His family, his colleagues from BFMTV, including reporter Maxime Brandstaetter who teamed up with him in Ukraine, his partner Sam Cottet were present, alongside Marc-Olivier Fogiel, general manager of BFMTV, and Christophe Deloire, secretary general of RSF , noted an AFP journalist on the spot.
Frédéric was a “sweet and joyful person, so don’t be sad”, declared Sylviane Imhoff, in front of several hundred people participating in this rally at the call of RSF, during which she recalled the journey of her son.
“Giving a voice to the most humble, to the invisible” was part of “the values from which it was steeped”, she underlined, moved, referring to previous reports with chambermaids in large hotels in particular.
“The editorial staff is in mourning. We mourn a committed journalist”, underlined for his part Marc-Olivier Fogiel, describing a professional anything but “hothead” who “wanted to tell the world”. The channel will continue to cover the conflict, he added.
Sam Cottet, the journalist’s companion, reminded him how much his job was a “vocation for him, despite his precarious status”.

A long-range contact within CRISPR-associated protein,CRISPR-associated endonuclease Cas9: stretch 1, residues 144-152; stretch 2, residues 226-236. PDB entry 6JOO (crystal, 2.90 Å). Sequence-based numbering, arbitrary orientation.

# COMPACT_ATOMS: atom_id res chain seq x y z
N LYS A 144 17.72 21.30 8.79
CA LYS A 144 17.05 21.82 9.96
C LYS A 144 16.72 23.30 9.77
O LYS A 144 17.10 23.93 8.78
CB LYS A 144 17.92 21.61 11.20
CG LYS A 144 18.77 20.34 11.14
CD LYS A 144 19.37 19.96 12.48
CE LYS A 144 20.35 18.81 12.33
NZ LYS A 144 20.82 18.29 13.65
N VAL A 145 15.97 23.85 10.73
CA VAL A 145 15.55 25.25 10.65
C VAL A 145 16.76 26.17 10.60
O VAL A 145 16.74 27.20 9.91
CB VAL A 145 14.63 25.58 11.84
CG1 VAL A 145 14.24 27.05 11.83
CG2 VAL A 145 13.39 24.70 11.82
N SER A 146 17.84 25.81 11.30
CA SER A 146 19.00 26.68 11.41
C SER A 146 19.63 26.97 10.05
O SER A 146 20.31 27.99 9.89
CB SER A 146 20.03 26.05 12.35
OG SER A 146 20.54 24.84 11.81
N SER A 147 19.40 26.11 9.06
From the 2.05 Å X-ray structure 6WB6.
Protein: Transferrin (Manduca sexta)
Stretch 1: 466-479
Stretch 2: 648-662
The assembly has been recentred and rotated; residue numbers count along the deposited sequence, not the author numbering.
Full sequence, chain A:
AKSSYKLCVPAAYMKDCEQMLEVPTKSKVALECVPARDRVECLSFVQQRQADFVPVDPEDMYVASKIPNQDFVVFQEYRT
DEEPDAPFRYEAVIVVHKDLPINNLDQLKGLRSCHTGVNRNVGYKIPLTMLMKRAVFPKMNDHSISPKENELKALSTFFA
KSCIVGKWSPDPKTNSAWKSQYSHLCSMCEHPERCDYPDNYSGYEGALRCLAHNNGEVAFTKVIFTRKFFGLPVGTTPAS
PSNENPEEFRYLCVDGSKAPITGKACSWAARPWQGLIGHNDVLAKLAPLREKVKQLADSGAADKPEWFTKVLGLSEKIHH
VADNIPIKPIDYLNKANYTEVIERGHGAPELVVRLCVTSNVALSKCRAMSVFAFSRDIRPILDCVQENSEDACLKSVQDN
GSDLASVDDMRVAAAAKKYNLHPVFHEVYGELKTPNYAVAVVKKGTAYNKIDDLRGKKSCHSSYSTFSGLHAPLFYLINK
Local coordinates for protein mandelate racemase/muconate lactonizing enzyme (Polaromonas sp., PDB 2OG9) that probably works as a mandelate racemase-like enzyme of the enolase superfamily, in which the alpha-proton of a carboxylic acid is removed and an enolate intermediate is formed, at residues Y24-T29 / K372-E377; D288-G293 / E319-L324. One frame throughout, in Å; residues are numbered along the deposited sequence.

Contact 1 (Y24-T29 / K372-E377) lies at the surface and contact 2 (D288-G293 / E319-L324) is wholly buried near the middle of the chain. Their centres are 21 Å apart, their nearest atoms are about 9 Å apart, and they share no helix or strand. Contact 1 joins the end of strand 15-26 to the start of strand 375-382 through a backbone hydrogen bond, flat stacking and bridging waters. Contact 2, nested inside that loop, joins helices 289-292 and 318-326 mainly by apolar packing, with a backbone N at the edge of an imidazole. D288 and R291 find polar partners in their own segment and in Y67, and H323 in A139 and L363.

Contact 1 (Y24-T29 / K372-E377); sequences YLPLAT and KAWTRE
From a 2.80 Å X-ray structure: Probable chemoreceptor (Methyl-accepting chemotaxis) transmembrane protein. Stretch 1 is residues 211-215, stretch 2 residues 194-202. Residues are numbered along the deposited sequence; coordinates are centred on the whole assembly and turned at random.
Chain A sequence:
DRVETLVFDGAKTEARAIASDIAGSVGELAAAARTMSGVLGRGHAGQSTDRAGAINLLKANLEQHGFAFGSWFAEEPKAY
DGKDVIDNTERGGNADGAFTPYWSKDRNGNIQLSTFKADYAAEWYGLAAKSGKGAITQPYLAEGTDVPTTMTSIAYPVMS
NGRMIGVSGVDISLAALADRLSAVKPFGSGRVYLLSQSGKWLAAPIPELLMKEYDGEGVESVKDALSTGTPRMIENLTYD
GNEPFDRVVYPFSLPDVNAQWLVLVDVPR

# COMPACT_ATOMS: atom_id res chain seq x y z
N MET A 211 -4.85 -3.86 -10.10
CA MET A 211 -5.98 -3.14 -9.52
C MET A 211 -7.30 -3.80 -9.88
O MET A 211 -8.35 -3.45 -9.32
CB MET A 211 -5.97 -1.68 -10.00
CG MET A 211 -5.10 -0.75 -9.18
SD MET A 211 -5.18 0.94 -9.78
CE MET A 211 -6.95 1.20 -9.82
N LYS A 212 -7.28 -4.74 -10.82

We shared a “deep and radical militancy often joyful, sometimes difficult, even unsustainable”, he underlined, describing a relationship of almost a year with a “real life partner full of patience and spirit”.
The rally was marked by chants – “Ma France” by Jean Ferrat taken up by the crowd – and a long minute of applause.
The body of Frédéric Leclerc-Imhoff, killed on May 30 by shrapnel during a bombardment, was repatriated to France overnight from Wednesday to Thursday, in the presence of the Minister of Culture Rima Abdul Malak. Late Wednesday morning, his colleagues at BFMTV observed a minute of silence in his memory.
Aged 32, this tall dark-haired man with soft features, described by those close to him as “queer, vegan, anti-speciesist, anti-capitalist”, had worked for BFMTV for six years and was carrying out his second mission there in Ukraine, as an image reporter (JRI ).
Graduated in 2014, he had been trained at the Institute of Journalism Bordeaux Aquitaine (Ijba), after studying philosophy in Paris.
On Friday, several of his Ijba comrades said he had “died doing one of the things that gave meaning to his existence”.
“He was the 8th journalist to find the word in this conflict,” said Christophe Deloire of RSF, hailing a “brilliant committed, passionate and benevolent” professional.
After the announcement of his death, the French National Anti-Terrorist Prosecutor’s Office (Pnat) announced the opening of a war crimes investigation.
French Foreign Minister Catherine Colonna tweeted that the journalist had been “killed by a Russian bombardment”.